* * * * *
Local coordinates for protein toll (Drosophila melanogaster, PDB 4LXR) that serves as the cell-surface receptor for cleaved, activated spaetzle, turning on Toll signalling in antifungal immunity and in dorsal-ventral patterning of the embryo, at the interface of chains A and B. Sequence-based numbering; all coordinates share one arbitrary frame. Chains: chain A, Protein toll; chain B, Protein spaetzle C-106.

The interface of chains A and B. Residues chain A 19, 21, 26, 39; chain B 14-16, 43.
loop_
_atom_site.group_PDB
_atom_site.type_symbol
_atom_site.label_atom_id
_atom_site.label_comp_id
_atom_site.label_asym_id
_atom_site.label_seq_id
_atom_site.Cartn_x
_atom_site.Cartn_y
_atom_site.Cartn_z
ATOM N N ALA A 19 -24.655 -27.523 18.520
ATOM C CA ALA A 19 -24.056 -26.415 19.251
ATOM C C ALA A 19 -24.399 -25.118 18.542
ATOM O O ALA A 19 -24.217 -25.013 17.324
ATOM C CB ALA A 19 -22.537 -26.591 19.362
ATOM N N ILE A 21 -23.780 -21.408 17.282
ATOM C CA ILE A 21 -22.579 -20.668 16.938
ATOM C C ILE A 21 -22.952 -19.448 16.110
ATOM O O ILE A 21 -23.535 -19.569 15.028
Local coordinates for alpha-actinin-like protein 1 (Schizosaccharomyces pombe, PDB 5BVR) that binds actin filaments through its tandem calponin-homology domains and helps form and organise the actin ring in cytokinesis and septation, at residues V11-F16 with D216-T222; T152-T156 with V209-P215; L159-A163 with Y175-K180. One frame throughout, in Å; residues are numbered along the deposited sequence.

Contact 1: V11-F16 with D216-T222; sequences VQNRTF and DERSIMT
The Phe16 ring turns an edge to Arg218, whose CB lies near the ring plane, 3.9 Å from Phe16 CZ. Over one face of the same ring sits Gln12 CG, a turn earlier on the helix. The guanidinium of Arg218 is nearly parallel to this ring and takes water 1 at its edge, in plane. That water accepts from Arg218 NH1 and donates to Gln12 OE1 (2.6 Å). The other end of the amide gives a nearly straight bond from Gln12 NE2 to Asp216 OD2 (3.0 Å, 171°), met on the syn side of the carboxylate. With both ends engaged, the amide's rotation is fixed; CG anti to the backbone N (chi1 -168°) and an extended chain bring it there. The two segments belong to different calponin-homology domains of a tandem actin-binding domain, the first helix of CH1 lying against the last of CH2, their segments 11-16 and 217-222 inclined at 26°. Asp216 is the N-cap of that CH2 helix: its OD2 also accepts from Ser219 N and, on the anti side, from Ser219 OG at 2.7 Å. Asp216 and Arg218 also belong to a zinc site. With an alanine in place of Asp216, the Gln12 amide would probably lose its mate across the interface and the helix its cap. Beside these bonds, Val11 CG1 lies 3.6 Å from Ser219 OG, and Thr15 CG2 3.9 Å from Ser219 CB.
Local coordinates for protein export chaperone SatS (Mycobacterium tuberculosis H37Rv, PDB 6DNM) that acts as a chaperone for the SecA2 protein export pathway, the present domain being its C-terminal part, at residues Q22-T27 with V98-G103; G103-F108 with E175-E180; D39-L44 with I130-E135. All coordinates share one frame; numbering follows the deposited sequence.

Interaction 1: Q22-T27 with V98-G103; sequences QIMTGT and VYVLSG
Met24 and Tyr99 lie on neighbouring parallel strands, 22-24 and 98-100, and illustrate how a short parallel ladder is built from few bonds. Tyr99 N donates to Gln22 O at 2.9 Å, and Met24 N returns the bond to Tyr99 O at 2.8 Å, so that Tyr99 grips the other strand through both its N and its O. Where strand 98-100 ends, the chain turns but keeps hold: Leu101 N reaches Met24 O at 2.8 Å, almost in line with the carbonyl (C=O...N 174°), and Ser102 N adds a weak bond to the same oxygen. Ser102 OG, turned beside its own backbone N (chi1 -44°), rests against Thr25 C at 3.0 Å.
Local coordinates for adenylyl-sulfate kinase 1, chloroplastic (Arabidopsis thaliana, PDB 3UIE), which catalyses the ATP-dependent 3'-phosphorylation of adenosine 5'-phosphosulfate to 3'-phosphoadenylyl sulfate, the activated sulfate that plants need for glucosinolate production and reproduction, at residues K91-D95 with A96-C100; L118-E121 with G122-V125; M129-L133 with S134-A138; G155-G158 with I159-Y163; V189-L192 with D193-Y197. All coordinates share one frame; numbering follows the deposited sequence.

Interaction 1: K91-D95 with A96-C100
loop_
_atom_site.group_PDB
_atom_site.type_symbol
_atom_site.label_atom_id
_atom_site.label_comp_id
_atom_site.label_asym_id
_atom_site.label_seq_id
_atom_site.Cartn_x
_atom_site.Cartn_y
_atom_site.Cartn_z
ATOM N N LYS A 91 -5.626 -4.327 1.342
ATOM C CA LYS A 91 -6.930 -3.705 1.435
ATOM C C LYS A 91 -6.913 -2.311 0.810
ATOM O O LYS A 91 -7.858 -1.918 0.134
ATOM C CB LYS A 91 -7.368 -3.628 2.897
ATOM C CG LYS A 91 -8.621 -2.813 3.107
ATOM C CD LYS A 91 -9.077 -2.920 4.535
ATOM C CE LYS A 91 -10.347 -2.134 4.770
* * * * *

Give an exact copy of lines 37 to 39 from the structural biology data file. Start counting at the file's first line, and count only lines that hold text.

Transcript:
_atom_site.Cartn_x
_atom_site.Cartn_y
_atom_site.Cartn_z